February 17, 2010, Ash Wednesday

February 17, 2010, Ash Wednesday
The Rev. Natasha Brubaker Garrison
Isaiah 58:1-12, Ps. 103, 2 Cor. 5:20b-6:10, Matthew 6:1-6, 16-21

[Open with Guinness joke.]

I know that it is a bit unorthodox to begin an Ash Wednesday sermon with a joke, but the joke has a very serious point in it. It is the idea of loopholes. Lenten loopholes. Being able to stick to the letter of the season but not having to engage the spirit of it, not having to really pay it too much mind except for remember to not say Alleluia, not having it really hinder us or alter our day to day life.

Lent so easily becomes a caricature. It becomes about a personal matter of will power—giving up chocolate or not swearing. Now, this is not bad. Often there are habits we have slipped into or patterns of behavior that we know aren’t really good for us or those around us. They hinder us. Sometimes the personal issue is truly profound such as confronting chronic lying, or making amends for a serious wrong, or addressing an addiction. Such things are sin in that they turn us away from God and the wholeness God longs for for us. Such things hurt and harm our relations with each other and in turning to a new path we very much are living into the meaning of repentance; that is, turning away from the forces of death and selfish ego and turning towards God and communion with one another.

Even deeper yet sin is a communal reality. It is a state we are in. We need only look at the world to see that. Even if we personally aren’t oppressing a worker, or tipping social systems to our advantage at the expense of others, or misusing our power we are caught up in webs of relationships marked by so much domination, exploitation and misuse of other people’s bodies and souls. It has always been so. If it wasn’t, Isaiah would not have needed to write the words he did. Perhaps though the ramifications are more sweeping in the age of technology and global reach that we live in.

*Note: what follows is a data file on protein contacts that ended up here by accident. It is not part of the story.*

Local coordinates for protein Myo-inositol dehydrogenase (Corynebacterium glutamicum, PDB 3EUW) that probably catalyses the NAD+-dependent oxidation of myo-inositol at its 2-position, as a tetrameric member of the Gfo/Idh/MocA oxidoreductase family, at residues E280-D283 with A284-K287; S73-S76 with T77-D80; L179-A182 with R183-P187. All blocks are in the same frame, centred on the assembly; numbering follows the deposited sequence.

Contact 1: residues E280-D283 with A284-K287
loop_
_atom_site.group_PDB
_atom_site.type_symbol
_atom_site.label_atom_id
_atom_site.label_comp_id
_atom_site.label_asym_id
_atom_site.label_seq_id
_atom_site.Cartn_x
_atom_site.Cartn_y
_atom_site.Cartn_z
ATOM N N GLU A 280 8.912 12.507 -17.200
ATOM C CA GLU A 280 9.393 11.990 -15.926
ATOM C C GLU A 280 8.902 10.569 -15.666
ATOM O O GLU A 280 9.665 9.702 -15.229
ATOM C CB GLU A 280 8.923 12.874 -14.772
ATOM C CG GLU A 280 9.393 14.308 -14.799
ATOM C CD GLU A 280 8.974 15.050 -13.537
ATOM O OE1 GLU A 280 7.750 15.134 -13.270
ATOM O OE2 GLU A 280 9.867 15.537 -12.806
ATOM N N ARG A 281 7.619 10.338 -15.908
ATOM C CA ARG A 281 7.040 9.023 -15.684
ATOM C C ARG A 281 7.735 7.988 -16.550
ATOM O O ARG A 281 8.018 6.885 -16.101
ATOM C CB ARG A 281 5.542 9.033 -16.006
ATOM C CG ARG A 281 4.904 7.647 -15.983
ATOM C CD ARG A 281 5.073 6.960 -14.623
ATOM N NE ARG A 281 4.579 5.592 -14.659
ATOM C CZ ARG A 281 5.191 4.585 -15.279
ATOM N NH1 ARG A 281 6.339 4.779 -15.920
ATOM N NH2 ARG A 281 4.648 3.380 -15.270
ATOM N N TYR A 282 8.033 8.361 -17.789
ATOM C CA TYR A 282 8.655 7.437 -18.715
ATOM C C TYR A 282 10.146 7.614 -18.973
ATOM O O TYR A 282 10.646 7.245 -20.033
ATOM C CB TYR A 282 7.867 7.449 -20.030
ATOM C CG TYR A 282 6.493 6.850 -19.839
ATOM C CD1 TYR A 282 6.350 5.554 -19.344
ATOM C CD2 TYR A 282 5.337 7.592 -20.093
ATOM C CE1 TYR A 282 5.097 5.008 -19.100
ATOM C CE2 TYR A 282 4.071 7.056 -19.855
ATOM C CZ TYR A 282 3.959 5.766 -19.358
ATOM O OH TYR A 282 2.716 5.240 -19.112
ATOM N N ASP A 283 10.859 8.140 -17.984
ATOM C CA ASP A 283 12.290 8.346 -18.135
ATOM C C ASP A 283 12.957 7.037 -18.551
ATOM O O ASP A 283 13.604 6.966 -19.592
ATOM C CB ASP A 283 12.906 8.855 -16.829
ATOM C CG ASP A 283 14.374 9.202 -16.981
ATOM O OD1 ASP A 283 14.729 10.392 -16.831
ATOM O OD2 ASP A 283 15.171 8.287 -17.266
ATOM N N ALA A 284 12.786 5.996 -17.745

This theological idea that sin is a state we are in rather than just conscious or unconscious acts of individual volition is extremely important. Often this is what we Anglicans and Episcopalians mean by being marked by original sin. We are born into a world that preexists us, but that shapes us from before we are born. Babies born from mothers who lived in New York City during 9/11 and who suffered from PTSD have been found to be more agitated, anxious, with higher than normal stress hormone levels. All in response to the environment around them while still in utero. Sin, therefore, is a condition and reality that we must confront within ourselves and our world honestly and continually, seeking clarity on those things that draw us into sinful relationships without our effort, desire and sometimes even awareness.

Lent and the readings we hear today call us back to the eternal call to justice understood as the right way of ordering relationships and the distribution of the means of life—food, shelter, work, safety—in the way asked by God throughout the Hebrew Scriptures and in the life and teachings of Jesus. This is the prescription for breaking free, step by step, of the condition of sin. It is here that we find Good News. It is what God offers us with an open hand. There is certainly cross over between our individual sins and communal ones. And then there are areas that are primarily communal and in which we take part to a greater or lesser degree and ones that are very nearly internal and private. We are asked to look at the whole spectrum, but to always hold that our actions are tied up in and affect the whole; thus, the Biblical imperative to seek justice as described by the prophets such as Isaiah, Micah, Hosea, Amos and others. This is not just for the good of others, but for the our very own deep well-being.